(mongabay.com) – South Africa has surpassed last year's grisly record for slaughtered rhinos—1,004—more than a month before the year ends. In an announcement on November 20th, the South African Department of Environmental Affairs said that 1,020 rhinos had been killed to date. Rhinos are butchered for their horns, which are consumed as curatives in countries like Vietnam and China despite any evidence that rhino horn has medicinal properties.
In its announcement, the Department of Environmental Affairs stressed the government's new initiatives to combat the poaching scourge.
"South Africa's multi-disciplinary response further includes the creation of an intensive protection zone within the Kruger National Park, the introduction and implementation of new technology, pro-active intelligence, improving national, regional and international collaboration, and translocating rhino to safe areas within South Africa, and in rhino range states," the department said in a statement.
But none of these programs blunted the killing spree which has been rising rapidly since 2007 when just seven rhinos were killed in the country. Today, it takes less than three days on average for seven rhinos to meet their end in the country. [more]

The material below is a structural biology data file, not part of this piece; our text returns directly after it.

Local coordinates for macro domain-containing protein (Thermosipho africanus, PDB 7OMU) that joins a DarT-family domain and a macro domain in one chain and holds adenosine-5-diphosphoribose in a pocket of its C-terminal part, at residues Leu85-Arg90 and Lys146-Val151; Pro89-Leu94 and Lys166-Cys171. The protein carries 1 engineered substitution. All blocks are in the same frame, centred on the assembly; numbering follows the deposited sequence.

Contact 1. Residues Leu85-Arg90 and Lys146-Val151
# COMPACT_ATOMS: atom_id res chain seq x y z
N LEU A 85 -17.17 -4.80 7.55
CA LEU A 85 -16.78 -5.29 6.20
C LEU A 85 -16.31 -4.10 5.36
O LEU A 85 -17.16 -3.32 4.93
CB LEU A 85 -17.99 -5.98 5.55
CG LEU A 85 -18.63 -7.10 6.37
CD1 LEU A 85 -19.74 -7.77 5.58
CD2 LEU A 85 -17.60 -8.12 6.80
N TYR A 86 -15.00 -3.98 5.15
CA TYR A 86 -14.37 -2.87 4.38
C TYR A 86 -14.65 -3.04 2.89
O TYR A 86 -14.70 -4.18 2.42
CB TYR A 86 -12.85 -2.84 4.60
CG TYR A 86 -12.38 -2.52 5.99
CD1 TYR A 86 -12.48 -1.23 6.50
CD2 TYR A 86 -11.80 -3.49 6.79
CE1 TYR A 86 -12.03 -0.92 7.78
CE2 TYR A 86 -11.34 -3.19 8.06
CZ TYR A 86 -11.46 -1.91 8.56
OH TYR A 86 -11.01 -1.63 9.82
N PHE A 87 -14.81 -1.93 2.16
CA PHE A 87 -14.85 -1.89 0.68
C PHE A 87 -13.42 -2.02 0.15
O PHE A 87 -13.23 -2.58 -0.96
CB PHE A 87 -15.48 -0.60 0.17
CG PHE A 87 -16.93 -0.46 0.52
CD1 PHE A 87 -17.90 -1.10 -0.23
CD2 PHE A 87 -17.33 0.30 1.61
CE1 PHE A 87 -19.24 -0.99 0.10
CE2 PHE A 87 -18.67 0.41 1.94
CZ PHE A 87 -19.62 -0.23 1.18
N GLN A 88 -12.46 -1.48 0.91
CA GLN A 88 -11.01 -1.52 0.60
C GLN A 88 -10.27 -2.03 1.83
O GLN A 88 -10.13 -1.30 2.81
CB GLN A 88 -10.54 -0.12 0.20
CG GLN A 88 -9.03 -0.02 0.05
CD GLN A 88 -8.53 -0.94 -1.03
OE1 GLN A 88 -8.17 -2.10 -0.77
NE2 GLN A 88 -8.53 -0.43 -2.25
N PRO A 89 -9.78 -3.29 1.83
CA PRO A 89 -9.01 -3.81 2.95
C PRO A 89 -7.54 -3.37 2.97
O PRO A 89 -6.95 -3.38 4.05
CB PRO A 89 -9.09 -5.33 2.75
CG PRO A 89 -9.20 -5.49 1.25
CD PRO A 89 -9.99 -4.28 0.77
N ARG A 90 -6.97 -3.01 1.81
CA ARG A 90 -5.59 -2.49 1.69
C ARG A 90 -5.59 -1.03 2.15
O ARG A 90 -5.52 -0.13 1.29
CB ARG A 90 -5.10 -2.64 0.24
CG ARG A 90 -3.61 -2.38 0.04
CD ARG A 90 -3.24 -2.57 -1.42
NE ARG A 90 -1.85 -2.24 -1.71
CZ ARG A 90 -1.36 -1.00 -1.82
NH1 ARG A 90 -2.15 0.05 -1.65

By Thomas Morton
Photos by Jake Burghart
(VICE) – I’m not one of those guys who corners folks at parties to rant at them about biodiesel or calls people “fucking idiots” for being skeptical about global warming. But I should also point out that I’m not one of those Andrew Dice Clay “Fuck the whales” types either.
The problem with all the bravado on both sides of the ecology debate is that nobody really knows what they’re talking about. Trying to form opinions on climate change, overpopulation, and peak oil hinges on ginormous leaps of faith based around tiny statistical deviances that even the scientists studying them have a hard time understanding. It gets so convoluted with all the yelling and the politics that sometimes you just want something huge and incontrovertibly awful to come along for everybody to agree on. Something you can show anyone a picture of and go, “See? We’re fucked.”